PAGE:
Let me clarify: since RAs are hired only for one year, I was technically “not rehired.” (Though, it should be noted, I was never sent a reapplication form.)
Last year, the Office of Residential Life began enforcing a policy that prohibits RAs from studying abroad.
My decision to study in South Africa last spring, therefore, led to my “non-rehire.”
While I understand Residential Life’s concerns regarding RAs studying abroad (maintaining consistency and stability in residential halls, namely), the current policy does not serve the university’s mission. The Jesuit principle of cura personalis (“care for the whole person”) calls on Fordham to care for all students — including RAs — holistically. The Office of Residential Life’s current policy barring RAs from studying abroad during the academic year is inconsistent with this mission.
Many other institutions do not share Fordham’s policy. Barnard College, for example, operates on a model in which first-year RAs cannot study abroad, but returning RAs are permitted. A number of other institutions simply ask RAs whether or not they plan to study abroad when they apply.
Fairfield University, a fellow Jesuit institution, is one of many schools that has no prohibition on RAs studying abroad.
“Yes, students can apply to be an RA for one semester and will have the opportunity to re-apply the following year,” Fairfield’s website reads.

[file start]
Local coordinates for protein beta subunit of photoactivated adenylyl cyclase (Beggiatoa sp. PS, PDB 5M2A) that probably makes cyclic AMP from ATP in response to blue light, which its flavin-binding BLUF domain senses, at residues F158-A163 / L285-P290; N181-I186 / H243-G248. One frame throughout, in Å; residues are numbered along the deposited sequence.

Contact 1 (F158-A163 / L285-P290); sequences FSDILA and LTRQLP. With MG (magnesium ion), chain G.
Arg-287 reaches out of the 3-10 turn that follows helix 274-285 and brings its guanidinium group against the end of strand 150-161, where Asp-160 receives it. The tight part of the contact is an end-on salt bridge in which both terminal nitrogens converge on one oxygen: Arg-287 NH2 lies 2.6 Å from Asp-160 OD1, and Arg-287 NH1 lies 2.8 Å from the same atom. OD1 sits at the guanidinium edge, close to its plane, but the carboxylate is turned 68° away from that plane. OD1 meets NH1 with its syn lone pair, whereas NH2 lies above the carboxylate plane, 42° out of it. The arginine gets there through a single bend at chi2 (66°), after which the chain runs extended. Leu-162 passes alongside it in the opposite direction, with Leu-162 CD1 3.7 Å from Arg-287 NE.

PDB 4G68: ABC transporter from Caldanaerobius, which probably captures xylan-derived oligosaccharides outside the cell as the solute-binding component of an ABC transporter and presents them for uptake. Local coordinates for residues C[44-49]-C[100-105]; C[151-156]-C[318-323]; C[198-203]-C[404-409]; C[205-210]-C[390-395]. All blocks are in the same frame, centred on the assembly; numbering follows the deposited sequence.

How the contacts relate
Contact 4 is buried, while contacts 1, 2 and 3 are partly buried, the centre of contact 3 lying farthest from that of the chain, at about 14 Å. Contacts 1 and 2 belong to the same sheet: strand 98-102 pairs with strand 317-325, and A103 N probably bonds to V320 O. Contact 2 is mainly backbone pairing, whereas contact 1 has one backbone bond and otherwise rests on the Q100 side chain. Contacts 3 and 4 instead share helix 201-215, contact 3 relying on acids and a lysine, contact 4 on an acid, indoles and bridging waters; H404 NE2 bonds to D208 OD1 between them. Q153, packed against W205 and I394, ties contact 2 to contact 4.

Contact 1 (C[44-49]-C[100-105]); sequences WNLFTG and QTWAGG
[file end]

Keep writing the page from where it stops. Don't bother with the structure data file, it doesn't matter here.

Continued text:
In fact, even Fordham has not always prohibited RAs from studying abroad. When I was hired my sophomore year, no such policy was enforced. In the past, RAs who have studied abroad have been rehired.
When I met with the Office of Residential Life last year to express my intentions to study abroad and my concerns with their policy prohibiting it, I was told that they understood my choice, but I needed to understand the “consequences” of that choice.
In other words, Res Life’s policy is to punish RAs who choose to study abroad. Does that sound Jesuit to you?
The Office of Residential Life’s mission statement states, “Committed to the Jesuit ideal of educating the whole person, staff members empower residents to respect each other as individuals, seek new experiences, and take an active and creative role in shaping their living environments.”
RAs also are repeatedly told during training that they are “students first and RAs second.”
If Res Life abided by either of those two philosophies, it would not cast a blanket ban on RAs studying abroad. Those statements look great on paper, but they would look even better in practice.